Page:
This process of study and discussion concerning controversial topics has been going on on U.S. campuses at least since the end of World War II. By the 1970s clear preferences as to how these issues should be thought about appeared. And, they consistently agreed with a tolerant stand that maximized the virtues of equality and social justice….
continue reading at To the Point Analyses
by email, 7/14/17
The news is full of decisions pushed forward in both Harrisburg and DC with little reference to voters’ wishes. While polls may show an overwhelming number of voters in support or opposition of specific legislation, we continue to see leaders more interested in protecting special interests than in listening to constituents.
Last week we posted a video highlighting a few of the more than 200 informational meetings we’ve held in PA since January. We’re proud to be a non-partisan, volunteer-led organization, with supporters and volunteers from across the state and across the political spectrum. Take a look at Voices of Fair Districts PA, share it, and think about who you could invite to come watch it with you some summer evening. (And check the other videos on our Fair Districts PA Youtube channel. There’s plenty of good information to share).
We know that when election maps are drawn by partly leaders to protect their jobs and their party, voters AND communities lose their voice. Gerrymandering has diluted the representation of Pennsylvania municipalities and counties, allowing legislators to ignore local concerns while pursuing the agendas of outside interests. School districts and communities are chopped up to provide safe districts for incumbents and to allow party leaders to maintain political control. The leaders who draw the lines benefit while PA voters, communities and local economies are harmed.
Across the state, we have volunteers making this case in borough halls and county seats. They are presenting resolutions to municipal and county governing bodies and advocating for their passage. The resolutions call for fair, transparent and impartial redistricting done by an independent citizens commission.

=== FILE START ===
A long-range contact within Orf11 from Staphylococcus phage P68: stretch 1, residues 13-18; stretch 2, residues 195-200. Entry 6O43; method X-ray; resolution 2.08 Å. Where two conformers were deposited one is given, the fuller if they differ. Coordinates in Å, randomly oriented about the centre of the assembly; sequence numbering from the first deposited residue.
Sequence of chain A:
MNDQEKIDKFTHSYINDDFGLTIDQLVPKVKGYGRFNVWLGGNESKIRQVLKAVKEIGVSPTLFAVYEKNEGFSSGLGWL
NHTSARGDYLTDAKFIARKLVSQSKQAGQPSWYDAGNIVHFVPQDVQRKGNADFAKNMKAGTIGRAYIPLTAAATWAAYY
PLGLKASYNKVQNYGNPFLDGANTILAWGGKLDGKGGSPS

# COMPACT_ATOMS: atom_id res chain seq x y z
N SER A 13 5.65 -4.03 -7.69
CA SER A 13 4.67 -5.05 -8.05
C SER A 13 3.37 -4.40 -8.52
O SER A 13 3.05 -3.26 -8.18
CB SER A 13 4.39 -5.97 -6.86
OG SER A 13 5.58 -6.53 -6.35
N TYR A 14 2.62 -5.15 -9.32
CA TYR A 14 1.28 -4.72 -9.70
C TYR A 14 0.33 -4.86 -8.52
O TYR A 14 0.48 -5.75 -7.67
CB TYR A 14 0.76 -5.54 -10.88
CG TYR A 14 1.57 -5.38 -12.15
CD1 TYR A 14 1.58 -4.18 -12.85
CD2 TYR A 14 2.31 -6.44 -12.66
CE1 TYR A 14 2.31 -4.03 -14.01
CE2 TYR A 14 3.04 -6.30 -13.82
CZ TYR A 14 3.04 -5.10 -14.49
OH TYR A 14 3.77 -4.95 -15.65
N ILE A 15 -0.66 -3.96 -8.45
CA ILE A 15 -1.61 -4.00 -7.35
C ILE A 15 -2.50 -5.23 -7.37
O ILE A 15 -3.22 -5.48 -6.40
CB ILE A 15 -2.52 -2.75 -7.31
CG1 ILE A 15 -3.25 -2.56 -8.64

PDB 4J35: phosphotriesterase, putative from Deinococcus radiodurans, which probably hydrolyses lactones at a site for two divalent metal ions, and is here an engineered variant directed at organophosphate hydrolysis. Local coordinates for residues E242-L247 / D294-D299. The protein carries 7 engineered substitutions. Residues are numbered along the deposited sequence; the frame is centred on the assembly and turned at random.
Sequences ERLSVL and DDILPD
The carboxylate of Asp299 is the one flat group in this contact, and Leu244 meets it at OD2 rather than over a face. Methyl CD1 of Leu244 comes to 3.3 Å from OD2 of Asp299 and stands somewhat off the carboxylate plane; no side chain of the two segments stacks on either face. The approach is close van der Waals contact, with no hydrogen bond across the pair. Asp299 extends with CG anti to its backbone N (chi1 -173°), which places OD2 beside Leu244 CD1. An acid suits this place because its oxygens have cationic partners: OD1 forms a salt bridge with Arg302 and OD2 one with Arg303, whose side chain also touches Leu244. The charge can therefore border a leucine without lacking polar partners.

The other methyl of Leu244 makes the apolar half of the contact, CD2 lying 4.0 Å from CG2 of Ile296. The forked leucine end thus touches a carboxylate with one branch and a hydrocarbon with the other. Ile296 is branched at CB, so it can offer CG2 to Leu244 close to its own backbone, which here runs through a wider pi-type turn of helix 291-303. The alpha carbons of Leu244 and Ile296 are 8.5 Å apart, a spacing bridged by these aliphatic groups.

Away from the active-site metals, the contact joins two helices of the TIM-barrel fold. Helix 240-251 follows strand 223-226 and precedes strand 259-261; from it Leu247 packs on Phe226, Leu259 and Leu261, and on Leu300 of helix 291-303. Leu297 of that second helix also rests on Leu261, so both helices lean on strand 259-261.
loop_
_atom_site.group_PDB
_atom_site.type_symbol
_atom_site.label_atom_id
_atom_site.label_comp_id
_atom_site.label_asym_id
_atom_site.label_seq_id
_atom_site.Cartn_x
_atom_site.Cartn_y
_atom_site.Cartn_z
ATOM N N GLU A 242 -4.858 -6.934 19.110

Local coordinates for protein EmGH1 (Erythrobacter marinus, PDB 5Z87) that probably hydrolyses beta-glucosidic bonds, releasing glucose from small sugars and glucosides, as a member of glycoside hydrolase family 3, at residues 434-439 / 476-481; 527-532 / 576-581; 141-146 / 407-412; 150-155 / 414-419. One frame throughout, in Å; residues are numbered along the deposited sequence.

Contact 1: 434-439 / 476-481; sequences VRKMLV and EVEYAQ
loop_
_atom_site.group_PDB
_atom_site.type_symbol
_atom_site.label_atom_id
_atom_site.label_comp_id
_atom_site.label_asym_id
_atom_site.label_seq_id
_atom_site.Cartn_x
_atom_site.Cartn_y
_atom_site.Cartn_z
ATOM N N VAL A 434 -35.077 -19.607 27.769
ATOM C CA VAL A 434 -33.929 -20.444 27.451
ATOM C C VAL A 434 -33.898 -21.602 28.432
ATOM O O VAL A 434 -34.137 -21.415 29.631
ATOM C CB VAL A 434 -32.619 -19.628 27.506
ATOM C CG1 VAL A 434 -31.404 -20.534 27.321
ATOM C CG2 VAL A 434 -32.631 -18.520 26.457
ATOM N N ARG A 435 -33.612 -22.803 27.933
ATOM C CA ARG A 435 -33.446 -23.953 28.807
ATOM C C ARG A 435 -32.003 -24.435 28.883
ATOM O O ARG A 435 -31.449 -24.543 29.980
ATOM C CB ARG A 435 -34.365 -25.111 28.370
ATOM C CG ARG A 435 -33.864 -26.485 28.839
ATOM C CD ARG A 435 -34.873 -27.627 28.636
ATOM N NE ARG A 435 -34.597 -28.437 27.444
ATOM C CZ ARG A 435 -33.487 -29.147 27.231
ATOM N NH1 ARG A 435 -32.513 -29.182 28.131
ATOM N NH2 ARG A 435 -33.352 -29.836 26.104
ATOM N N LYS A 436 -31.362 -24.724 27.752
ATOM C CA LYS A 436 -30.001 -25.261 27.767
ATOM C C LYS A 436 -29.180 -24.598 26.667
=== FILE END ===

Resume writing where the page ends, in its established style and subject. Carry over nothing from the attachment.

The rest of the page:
From Erie to Bethlehem and from small boroughs to larger counties, citizens are demanding change. Fair Districts volunteers are flooding municipal meetings that they may never have attended before and engaging in their local communities. These volunteers educate and inform their local governments with presentations, data and sometimes petition signatures and email campaigns, supporting efforts to pass a resolution. This is true democracy in action!
Each resolution calls for a copy to be sent to the respective elected officials and party leaders. This means that a legislator is held accountable to his or her constituents to pass Senate Bill 22 and House Bill 722 to put the redistricting power in the hands of an independent citizens commission.
To date, 9 counties and more than 60 municipalities have passed resolutions and there are dozens more resolutions already in progress.
If no resolution has been passed or is in progress in your own county or municipality, you can visit our Fair Districts PA Resolutions page and fill out the “Get started with a local resolution” form (make sure to check the resolutions list first). Our State Coordinator for Resolutions, Jamie Mogil, will contact you with guidelines and materials and connect you with other Fair Districts PA volunteers in your area.
This is a genuinely grassroots effort. We’ve been told, many many times, that party leaders in Pennsylvania will never give up power without an outcry from citizens – all kinds of citizens – who believe democracy is bigger than any one party, and who insist that our leaders should serve all of us, not just their biggest donors.
We are funded by you and people like you.
And we’re counting on you to help us make the case for reform, in your townships, counties and in Harrisburg as well.
Thank you for being part of this work.
Fair Districts PA